UCL  IRIS
Institutional Research Information Service
UCL Logo
Please report any queries concerning the funding data grouped in the sections named "Externally Awarded" or "Internally Disbursed" (shown on the profile page) to your Research Finance Administrator. Your can find your Research Finance Administrator at https://www.ucl.ac.uk/finance/research/rs-contacts.php by entering your department
Please report any queries concerning the student data shown on the profile page to:

Email: portico-services@ucl.ac.uk

Help Desk: http://www.ucl.ac.uk/ras/portico/helpdesk
Publication Detail
Science teachers’ views of creating and teaching Big Ideas of science education: experiences from Chile.
Abstract
Background: There is a growing view that ‘Big Ideas of science education’ are useful for teaching science but there is not much knowledge of how teachers work with them. Purpose: This study explores the conceptualisation and practice of the use of Big Ideas of science education by primary and secondary teachers in Chile. Sample: A total of 63 science teachers (a purposive sample) from pre-school, primary and secondary education in Valparaíso Region in Chile participated in the study, with 38 of them answering all the questions in the research instrument and 25 answering some of them. Design and methods: The research instrument was a questionnaire with open-ended questions. Results: The use of Big Ideas was seen as the ‘natural way’ to teach science, mostly related to the students’ daily lives. Many of the teachers had their own understanding of Big Ideas. They were very positive about Big Ideas, seeing them as a possible way of connecting with the daily lives of students and facilitating progression in students’ learning of science. The teachers also saw Big Ideas as enabling students to work collaboratively and make links between different parts of the curriculum, helping them to understand how science works, and preferable to having to teach an overloaded science curriculum that lacks such an organising framework. Conclusion: The teachers were more interested in their own creation and development of Big Ideas rather than simply adopting the existing, official published framework and adhering to what is said in the Chilean curriculum regarding the approach of Big Ideas. These results indicate the need to explore in depth such varied conceptualisations of schoolteachers regarding the approach of Big Ideas. In turn, this can offer empirical insights into the way Big Ideas are treated in policy documents in Chile and elsewhere.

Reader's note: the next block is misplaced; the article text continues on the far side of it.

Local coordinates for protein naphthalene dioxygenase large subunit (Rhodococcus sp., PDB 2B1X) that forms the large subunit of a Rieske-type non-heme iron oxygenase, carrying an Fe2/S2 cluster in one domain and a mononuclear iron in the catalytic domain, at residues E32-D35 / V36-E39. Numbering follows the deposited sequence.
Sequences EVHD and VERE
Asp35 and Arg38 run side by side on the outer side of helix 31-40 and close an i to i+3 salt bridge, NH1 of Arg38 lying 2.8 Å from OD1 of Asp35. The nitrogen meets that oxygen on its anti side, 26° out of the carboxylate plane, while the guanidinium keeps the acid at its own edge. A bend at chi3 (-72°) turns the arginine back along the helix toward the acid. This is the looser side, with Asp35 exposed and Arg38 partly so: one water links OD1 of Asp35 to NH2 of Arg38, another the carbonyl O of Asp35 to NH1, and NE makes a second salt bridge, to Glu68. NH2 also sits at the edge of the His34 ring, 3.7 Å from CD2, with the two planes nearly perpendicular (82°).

Publication data is maintained in RPS. Visit https://rps.ucl.ac.uk
 More search options
UCL Researchers
Author
IOE - Curriculum, Pedagogy & Assessment
University College London - Gower Street - London - WC1E 6BT Tel:+44 (0)20 7679 2000

© UCL 1999–2011

Search by